The institution of legal marriage presents one viewpoint about what a relationship should be. You can only have one most important person in your life: if you’re part of a committed triad, sucks to be you. It bundles the rights together: if you’d like your power of attorney to go to a different person than the person who gets your veterans’ benefits, again, sucks to be you. Marriage is legally defined as a sexual relationship: a marriage may be annulled if the spouses do not have sexual intercourse. This implies that, of course, your most important adult relationship is a sexual one (and is pretty damn rapey to boot). It elevates that kind of relationship over all others, through everything from tax benefits for married couples to explicit government marriage-promotion programs.
But marriage goes beyond the practical: there’s a reason that conservatives proposed a legally identical ‘civil union’ for gay people instead of ‘marriage’, and a reason that gay people refused. Marriage is not just legal, it’s symbolic. When gay marriage was legalized in the US, we didn’t say “tax benefits and easier immigration win!”; we said “love wins!”
And what a narrow vision of love it is– cohabiting, sexual, romantic, involving only two people. Furthermore, marriage is intimately tied to the extraction of labor from women by men via housework and childcare. Because of this, women have less leisure time and, in the event of divorce, less economic security– potentially keeping them in a bad relationship. (Fortunately, the trend is heading in the right direction. Hats off to you, feminist men who clean the toilet.) Marriage is presented as desirable for women in a way it’s not for men (guess who the target market for romantic comedies is); much beauty work and other burdensome performance of the female gender role is justified by attempting to catch a husband.
The libertarian solution? Get the government out of marriage. The majority of marriage-related rights and laws are unnecessary and unjust: there is no reason a married couple should pay fewer taxes than a single person. The rules that are necessary– for instance, about power of attorney or the division of property in the event of a breakup– can be decided via contract, and standard contracts can be available. While separating the government from marriage may not end the elevation of cohabiting sexual-romantic coupledom where the woman does more housework, it certainly seems like ending government promotion of it will help.
Class? Really? Isn’t libertarianism all about exploiting the poor for the benefits of the rich?
Not so fast! First, many libertarians– including both Friedrich Hayek and Milton Friedman– support a guaranteed basic income: essentially, we replace the current welfare state with the government cutting everyone a check; the middle-class person’s taxes would increase so that they make about the same amount of money they were before, while poor people would get the full check. (There are a couple similar proposals– for instance, a ‘negative income tax’, where the government gives you money if your tax return shows you didn’t make very much– but they’re all broadly the same proposal with different implementations, and I’m calling them all GBI.)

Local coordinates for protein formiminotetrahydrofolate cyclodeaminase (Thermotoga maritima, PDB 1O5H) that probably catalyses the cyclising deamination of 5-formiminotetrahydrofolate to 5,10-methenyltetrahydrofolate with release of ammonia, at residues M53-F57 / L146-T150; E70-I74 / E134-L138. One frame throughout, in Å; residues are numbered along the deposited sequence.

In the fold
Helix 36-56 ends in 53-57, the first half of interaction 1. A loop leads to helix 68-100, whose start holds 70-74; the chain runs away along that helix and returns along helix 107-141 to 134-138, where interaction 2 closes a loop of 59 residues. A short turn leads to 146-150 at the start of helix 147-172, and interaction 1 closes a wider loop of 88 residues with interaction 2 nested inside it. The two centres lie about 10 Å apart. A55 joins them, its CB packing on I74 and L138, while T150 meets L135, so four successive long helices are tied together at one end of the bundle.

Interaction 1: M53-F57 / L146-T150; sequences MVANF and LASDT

First, the modern welfare state is condescending as hell to poor people. It starts with the application process, which seems to have been designed by Satan himself to be as time-consuming and humiliating as possible.Once you get aid, the government is very, very concerned about how you spend it. Consider food stamps. Why is it the government’s job to decide that you’re allowed to spend that money on crackers but not on dog food? It’s your fucking budget! It is tragic that people are put in the position of choosing between feeding their pets and going hungry, but the situation is hardly improved by the government saying “sorry, if you’re willing to go to bed hungry because of how much you love Fido, we have decided we’re not going to give you that option, because fuck you that’s why.” The American people are apparently under the impression that poor people are so stupid that left to their own devices they will purchase nothing but a thousand pounds of toilet paper and wind up starving to death surrounded by its decadent ultra-softness. And that’s not even getting into barbaric ideas like drug-testing welfare recipients. If someone decides of their own free will to spend money on some weed to put some joy into the grinding misery that all too many poor people experience, I see no reason we should gainsay them. And if someone is struggling with the disease of addiction, how is depriving them of the ability to pay rent supposed to help?
The government feels, very firmly, that poor people should work. Welfare in the United States is usually contingent on trying to find a job. Even many leftists campaign for raising the minimum wage, arguing that every worker should be paid enough money to live on. Here’s my radical idea: everyone should have enough money to live on regardless of whether they work a job or not.